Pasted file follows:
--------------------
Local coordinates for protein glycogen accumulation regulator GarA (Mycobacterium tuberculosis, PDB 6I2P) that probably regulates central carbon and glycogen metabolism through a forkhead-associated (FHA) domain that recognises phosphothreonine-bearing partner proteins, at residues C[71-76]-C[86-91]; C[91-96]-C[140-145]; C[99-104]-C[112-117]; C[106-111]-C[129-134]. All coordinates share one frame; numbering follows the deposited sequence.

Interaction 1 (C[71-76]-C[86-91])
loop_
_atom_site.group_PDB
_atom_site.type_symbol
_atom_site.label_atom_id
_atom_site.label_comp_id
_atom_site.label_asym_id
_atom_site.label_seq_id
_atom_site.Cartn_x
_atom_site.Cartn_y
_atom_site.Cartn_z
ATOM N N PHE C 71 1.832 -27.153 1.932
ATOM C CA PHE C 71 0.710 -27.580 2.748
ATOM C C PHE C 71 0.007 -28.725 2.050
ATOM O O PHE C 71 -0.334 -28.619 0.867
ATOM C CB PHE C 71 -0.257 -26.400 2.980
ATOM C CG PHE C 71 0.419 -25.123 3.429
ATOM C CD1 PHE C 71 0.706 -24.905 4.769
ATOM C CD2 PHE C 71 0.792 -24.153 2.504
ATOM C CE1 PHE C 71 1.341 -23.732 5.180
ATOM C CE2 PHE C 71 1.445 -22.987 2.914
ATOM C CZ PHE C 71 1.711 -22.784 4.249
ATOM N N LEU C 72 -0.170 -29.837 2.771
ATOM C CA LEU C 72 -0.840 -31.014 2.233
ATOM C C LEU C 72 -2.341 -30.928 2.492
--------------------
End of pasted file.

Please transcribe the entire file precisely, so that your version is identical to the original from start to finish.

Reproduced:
Local coordinates for protein glycogen accumulation regulator GarA (Mycobacterium tuberculosis, PDB 6I2P) that probably regulates central carbon and glycogen metabolism through a forkhead-associated (FHA) domain that recognises phosphothreonine-bearing partner proteins, at residues C[71-76]-C[86-91]; C[91-96]-C[140-145]; C[99-104]-C[112-117]; C[106-111]-C[129-134]. All coordinates share one frame; numbering follows the deposited sequence.

Interaction 1 (C[71-76]-C[86-91])
loop_
_atom_site.group_PDB
_atom_site.type_symbol
_atom_site.label_atom_id
_atom_site.label_comp_id
_atom_site.label_asym_id
_atom_site.label_seq_id
_atom_site.Cartn_x
_atom_site.Cartn_y
_atom_site.Cartn_z
ATOM N N PHE C 71 1.832 -27.153 1.932
ATOM C CA PHE C 71 0.710 -27.580 2.748
ATOM C C PHE C 71 0.007 -28.725 2.050
ATOM O O PHE C 71 -0.334 -28.619 0.867
ATOM C CB PHE C 71 -0.257 -26.400 2.980
ATOM C CG PHE C 71 0.419 -25.123 3.429
ATOM C CD1 PHE C 71 0.706 -24.905 4.769
ATOM C CD2 PHE C 71 0.792 -24.153 2.504
ATOM C CE1 PHE C 71 1.341 -23.732 5.180
ATOM C CE2 PHE C 71 1.445 -22.987 2.914
ATOM C CZ PHE C 71 1.711 -22.784 4.249
ATOM N N LEU C 72 -0.170 -29.837 2.771
ATOM C CA LEU C 72 -0.840 -31.014 2.233
ATOM C C LEU C 72 -2.341 -30.928 2.492